• Events Coordinator
    • Works with the President to coordinate event planning
    • Creates budgets for events in coordination with the Treasurer
    • Delegates tasks and coordinates volunteers for events
  • Student Alliance Liaison
    • (This can be a separate position, or this can be included in the President’s duties)
    • Corresponds with the McCain Institute to coordinate Student Alliance activities

Step 5: Select Standing Meeting Time and Location

Organization leaders should poll members to identify a regular time, place and frequency of meetings that work best for most individuals. Depending on the size of the organization, some groups find success planning “piggyback meetings,” where officers host identical meetings back-to-back to reach all members. Establishing bi-weekly meetings is typically sufficient, but this may vary depending on your organization’s activity level throughout the year. Organizers should select days when most students are on campus and choose a centrally located classroom in an easily identifiable building to make it easy for interested students to find and attend.

After deciding on a convenient meeting place and time, leaders should submit a request to reserve the meeting space. It is best to reserve this location at regularly scheduled meeting times for the length of the semester, if possible. Consistency will allow members to schedule courses and extracurricular activities around meetings.

Step 6: Seek Funding Opportunities

Many schools offer opportunities for funding for student organizations. The organization’s treasurer or other assigned member should determine what opportunities exist for funding through the school administration or student government. The group should then draft a reasonable and comprehensive budget to submit with funding requests. Drafters should show as much detail as possible to avoid budget rejection, listing item descriptions, cost per unit, total units requested, total cost per item and final total cost. Examples of annual costs include:

  • Food for meetings and events;
  • Printing for flyers;
  • General office supplies; and,
  • Funding for promotional items.

Step 7: Host Meetings

The President or other assigned member should take responsibility for planning each meeting. Meeting organizers create agendas, which generally include reviewing prior meeting minutes, committee and officer reporting and making recommendations for future activities and agendas.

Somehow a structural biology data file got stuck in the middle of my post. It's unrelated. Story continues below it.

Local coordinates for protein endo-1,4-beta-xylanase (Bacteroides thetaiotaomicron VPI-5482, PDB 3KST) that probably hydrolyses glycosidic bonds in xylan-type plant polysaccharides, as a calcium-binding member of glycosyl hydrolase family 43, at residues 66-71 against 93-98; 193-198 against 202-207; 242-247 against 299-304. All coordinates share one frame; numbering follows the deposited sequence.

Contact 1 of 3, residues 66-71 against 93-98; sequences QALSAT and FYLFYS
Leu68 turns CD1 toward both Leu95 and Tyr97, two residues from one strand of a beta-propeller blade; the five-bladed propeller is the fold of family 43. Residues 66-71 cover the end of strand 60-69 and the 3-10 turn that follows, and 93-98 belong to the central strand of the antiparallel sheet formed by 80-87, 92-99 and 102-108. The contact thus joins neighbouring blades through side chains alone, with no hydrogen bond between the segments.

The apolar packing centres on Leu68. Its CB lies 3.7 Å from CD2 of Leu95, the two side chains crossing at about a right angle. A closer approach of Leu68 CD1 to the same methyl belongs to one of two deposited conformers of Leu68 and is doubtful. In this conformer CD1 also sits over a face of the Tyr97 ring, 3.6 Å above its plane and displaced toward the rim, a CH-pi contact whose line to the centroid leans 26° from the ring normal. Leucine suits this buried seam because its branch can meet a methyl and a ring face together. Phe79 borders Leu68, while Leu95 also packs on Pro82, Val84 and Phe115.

Tips for Successful Meetings:

  • Advertise meeting times online and around campus.
  • Place signs outside of the meeting room with the group’s name and “new members welcome” listed. Have officers greet new members at the door to collect contact information and hand out name tags. It may be useful to have a new member application form or an excel sheet open on a laptop to record new member information.
  • Ensure there are enough chairs and space for all attendees.
  • Start each meeting on time to most effectively utilize everyone’s time.
  • Begin meetings with an ice breaker to welcome new members and build community within your organization.
  • Facilitate conversation on new topics or proposals.
  • Encourage the participation of all present members and listen to all ideas fairly.
  • Recognize members for small and large achievements with awards or treats.
  • Prevent meeting monotony by highlighting a relevant video, inviting a guest speaker or organizing a relevant service project.
  • Offer orientation sessions on human trafficking for new members, utilizing the recommended training resources found here.

Step 8: Plan Engagement Strategy

Engagement strategy planning should be agendized for initial meetings of the organization to invite discussion on ways to engage with students and educate them about human trafficking. This include a handful of events scattered throughout the academic year or one full human trafficking awareness week. Members should identify goals for the year and delegate planning efforts. Awareness building ideas can be found here.

Step 9: Apply for the Student Alliance Against Trafficking Program

Anti-human trafficking student organizations can apply to join the McCain Institute’s Student Alliance Against Trafficking program here. Program partners gain access to educational resources, promotional items, funding opportunities and staff support for event planning and are connected with peer leaders working to raise awareness of human trafficking across the country.  

Appendix: Sample Student Organization Constitution

Sample Student Organization Constitution

(Student Organization Name) Constitution

PREAMBLE

We the members of ___, and subscribing to the regulations and policies of (your school name here), establish this Constitution to govern the matters within our organization. Our mission is to raise awareness about human trafficking on campus and in the local community.

Article I – Name

Section 1 The name of this organization shall be ___

Article II – Purpose

Section 1 The purpose of this organization shall be to raise awareness about the presence of human trafficking within the United States and around the world.

Our trained Awareness Ambassadors will give awareness presentations to classes and student organizations in order to achieve organizational goals. We will host awareness events throughout the year, including the annual Human Trafficking Awareness Week during the last week of January. We also prevent trafficking around the world by fundraising and collecting supplies to support students in high-risk communities around the world.

Article III – Membership